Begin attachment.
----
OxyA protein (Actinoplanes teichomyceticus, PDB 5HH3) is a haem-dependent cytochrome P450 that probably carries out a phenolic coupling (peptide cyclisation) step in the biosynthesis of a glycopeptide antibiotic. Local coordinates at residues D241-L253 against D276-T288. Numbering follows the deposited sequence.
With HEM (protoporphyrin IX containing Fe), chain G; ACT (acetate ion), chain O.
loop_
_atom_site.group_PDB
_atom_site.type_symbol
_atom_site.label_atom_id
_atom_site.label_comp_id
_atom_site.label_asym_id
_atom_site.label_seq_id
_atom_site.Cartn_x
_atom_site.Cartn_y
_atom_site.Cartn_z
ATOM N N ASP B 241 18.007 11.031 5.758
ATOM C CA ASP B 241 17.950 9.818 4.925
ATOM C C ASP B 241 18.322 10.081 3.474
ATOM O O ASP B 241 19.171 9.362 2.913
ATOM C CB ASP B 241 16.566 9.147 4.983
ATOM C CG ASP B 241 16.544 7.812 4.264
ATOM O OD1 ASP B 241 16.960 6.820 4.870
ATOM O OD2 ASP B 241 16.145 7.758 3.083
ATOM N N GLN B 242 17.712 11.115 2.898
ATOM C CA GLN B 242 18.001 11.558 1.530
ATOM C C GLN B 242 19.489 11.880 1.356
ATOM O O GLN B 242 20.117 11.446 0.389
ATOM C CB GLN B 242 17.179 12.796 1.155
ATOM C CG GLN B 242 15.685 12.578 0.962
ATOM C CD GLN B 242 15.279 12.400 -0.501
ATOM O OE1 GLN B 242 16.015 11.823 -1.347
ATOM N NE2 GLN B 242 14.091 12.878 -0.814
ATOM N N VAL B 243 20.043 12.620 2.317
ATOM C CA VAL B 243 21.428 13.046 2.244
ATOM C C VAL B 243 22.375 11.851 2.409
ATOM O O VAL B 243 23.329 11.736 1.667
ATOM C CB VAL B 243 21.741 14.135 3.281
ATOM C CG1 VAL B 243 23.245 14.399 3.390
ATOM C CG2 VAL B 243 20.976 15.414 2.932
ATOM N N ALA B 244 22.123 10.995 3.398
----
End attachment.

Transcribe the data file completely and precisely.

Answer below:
OxyA protein (Actinoplanes teichomyceticus, PDB 5HH3) is a haem-dependent cytochrome P450 that probably carries out a phenolic coupling (peptide cyclisation) step in the biosynthesis of a glycopeptide antibiotic. Local coordinates at residues D241-L253 against D276-T288. Numbering follows the deposited sequence.
With HEM (protoporphyrin IX containing Fe), chain G; ACT (acetate ion), chain O.
loop_
_atom_site.group_PDB
_atom_site.type_symbol
_atom_site.label_atom_id
_atom_site.label_comp_id
_atom_site.label_asym_id
_atom_site.label_seq_id
_atom_site.Cartn_x
_atom_site.Cartn_y
_atom_site.Cartn_z
ATOM N N ASP B 241 18.007 11.031 5.758
ATOM C CA ASP B 241 17.950 9.818 4.925
ATOM C C ASP B 241 18.322 10.081 3.474
ATOM O O ASP B 241 19.171 9.362 2.913
ATOM C CB ASP B 241 16.566 9.147 4.983
ATOM C CG ASP B 241 16.544 7.812 4.264
ATOM O OD1 ASP B 241 16.960 6.820 4.870
ATOM O OD2 ASP B 241 16.145 7.758 3.083
ATOM N N GLN B 242 17.712 11.115 2.898
ATOM C CA GLN B 242 18.001 11.558 1.530
ATOM C C GLN B 242 19.489 11.880 1.356
ATOM O O GLN B 242 20.117 11.446 0.389
ATOM C CB GLN B 242 17.179 12.796 1.155
ATOM C CG GLN B 242 15.685 12.578 0.962
ATOM C CD GLN B 242 15.279 12.400 -0.501
ATOM O OE1 GLN B 242 16.015 11.823 -1.347
ATOM N NE2 GLN B 242 14.091 12.878 -0.814
ATOM N N VAL B 243 20.043 12.620 2.317
ATOM C CA VAL B 243 21.428 13.046 2.244
ATOM C C VAL B 243 22.375 11.851 2.409
ATOM O O VAL B 243 23.329 11.736 1.667
ATOM C CB VAL B 243 21.741 14.135 3.281
ATOM C CG1 VAL B 243 23.245 14.399 3.390
ATOM C CG2 VAL B 243 20.976 15.414 2.932
ATOM N N ALA B 244 22.123 10.995 3.398